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  • He thus became associated with the enactment of all the great fiscal laws through which the strain of war and of reconstruction was sustained.

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  • The gross earnings of all the lines during the fiscal year I 9051906 were 7 millions sterling, approximately, and the gross expenses (including the payment of interest on loans and debentures) were under 31/8 millions, so that there remained a net profit of 31/8 millions, being at the rate of a little over 81/8% on the invested capital.

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  • Fiscal Restrictions.

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  • As early as 1618 a code of laws for the regulation of the mining industry had been drawn up by Philip III., the executive and judicial functions in the mining districts being vested in a provedor, and the fiscal in a treasurer, who received the royal fifths and superintended the weighing of all the gold, rendering a yearly account of all discoveries and produce.

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  • President Campos Salles entered upon his tenure of office on the 15th of November 1898, and at once proceeded to initiate fiscal legislation for the purpose of reducing expenditure and increasing the revenue.

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  • But it remains the fact that his success with the free-trade movement was for years unchallenged, and that the leaps and bounds with which English commercial prosperity advanced after the repeal of the cornIaws were naturally associated with the reformed fiscal policy, so that the very name of protectionism came to be identified with all that was not merely heterodox but hateful.

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  • are dealt with, in roughly 93 paragraphs, while local administration comes in for 39 and purely economic and fiscal matter for 13 clauses.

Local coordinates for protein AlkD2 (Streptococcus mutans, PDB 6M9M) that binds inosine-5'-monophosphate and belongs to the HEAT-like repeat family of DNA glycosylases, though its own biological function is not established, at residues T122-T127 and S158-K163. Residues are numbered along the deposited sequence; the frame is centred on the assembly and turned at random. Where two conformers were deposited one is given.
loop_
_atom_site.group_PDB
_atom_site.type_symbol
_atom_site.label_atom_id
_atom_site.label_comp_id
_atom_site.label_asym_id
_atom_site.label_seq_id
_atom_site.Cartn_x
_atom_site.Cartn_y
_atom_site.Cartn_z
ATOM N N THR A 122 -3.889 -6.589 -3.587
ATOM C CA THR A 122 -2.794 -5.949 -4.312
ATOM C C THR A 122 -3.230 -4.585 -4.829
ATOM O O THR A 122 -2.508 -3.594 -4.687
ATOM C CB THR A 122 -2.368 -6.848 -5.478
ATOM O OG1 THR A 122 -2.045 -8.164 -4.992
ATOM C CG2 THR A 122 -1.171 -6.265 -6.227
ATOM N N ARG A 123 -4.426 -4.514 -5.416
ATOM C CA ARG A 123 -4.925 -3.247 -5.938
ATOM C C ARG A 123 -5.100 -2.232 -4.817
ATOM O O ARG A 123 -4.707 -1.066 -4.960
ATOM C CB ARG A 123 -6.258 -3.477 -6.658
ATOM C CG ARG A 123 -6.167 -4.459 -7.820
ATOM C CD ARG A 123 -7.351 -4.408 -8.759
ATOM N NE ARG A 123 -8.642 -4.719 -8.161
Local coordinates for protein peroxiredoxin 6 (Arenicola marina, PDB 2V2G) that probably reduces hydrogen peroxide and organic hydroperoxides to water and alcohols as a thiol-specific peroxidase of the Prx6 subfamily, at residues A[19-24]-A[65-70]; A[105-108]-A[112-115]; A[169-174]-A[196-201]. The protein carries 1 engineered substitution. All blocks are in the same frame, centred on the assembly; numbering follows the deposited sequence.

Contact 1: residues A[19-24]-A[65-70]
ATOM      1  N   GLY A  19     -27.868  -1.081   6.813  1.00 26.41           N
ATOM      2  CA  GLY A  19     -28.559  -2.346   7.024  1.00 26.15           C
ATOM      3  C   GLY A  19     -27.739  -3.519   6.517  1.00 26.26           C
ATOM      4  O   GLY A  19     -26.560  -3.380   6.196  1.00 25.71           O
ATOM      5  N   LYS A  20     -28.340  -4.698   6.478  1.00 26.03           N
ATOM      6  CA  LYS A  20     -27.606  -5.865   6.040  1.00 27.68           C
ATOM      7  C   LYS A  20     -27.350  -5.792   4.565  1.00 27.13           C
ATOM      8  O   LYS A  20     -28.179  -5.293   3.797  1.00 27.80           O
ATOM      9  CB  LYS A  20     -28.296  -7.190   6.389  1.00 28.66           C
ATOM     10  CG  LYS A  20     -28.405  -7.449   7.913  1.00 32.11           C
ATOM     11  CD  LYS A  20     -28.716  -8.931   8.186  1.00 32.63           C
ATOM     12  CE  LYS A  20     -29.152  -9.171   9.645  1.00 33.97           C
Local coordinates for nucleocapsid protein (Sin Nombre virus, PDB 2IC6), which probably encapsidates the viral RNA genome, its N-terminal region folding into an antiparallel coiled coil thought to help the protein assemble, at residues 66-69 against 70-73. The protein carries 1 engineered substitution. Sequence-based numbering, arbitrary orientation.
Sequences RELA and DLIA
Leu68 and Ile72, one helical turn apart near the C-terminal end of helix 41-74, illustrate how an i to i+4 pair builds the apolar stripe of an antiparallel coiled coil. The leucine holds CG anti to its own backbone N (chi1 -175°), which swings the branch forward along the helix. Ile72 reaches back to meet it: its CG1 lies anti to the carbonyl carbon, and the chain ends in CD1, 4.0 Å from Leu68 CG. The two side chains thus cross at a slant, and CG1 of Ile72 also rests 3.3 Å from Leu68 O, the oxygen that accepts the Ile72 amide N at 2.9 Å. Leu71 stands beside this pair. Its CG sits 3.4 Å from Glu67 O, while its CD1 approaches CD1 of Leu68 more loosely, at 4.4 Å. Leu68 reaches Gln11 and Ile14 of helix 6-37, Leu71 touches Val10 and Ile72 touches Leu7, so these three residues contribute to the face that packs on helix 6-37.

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  • Delbruck now began, with the support of Bismarck, to apply the principles of free trade to Prussian fiscal policy.

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  • No member of the executive branch of the government (president, cabinet minister, prefect, sub-prefect, or governor) can be elected to either chamber, nor can any judge or " fiscal " of the supreme court, nor any member of the ecclesiastical hierarchy from his diocese, province or parish, nor any judge or " fiscal " of superior and first-instance courts from their judicial districts, nor any military officer from the district where he holds a military appointment at the time of election.

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  • Unfortunately the statistics of population thus collected were subordinated to the fiscal interests of the inquiry, and no record has been handed down relating to the population of the city and its neighbourhood.

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  • On the 2gth of June 1881 the Chamber adopted a Franchise Reform Bill, which increased the electorate from oo,ooo to 2,000,000 by lowering the fiscal qualification from 40 to 19.80 lire in direct taxation, and by extending the suffrage to all persons who had passed through the two lower standards of the elementary schools, and practically to all persons able to read and write.

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  • The county court, consisting of three commissioners elected for six years but with terms so arranged that one retires every two years, is the police and fiscal authority.

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  • It was not long, however, before the party itself became divided on the fiscal question; and a Protectionist government coming into power, about half the Labour members gave it consistent support and enabled it to maintain office for about three years, the party as a political unit being thus destroyed.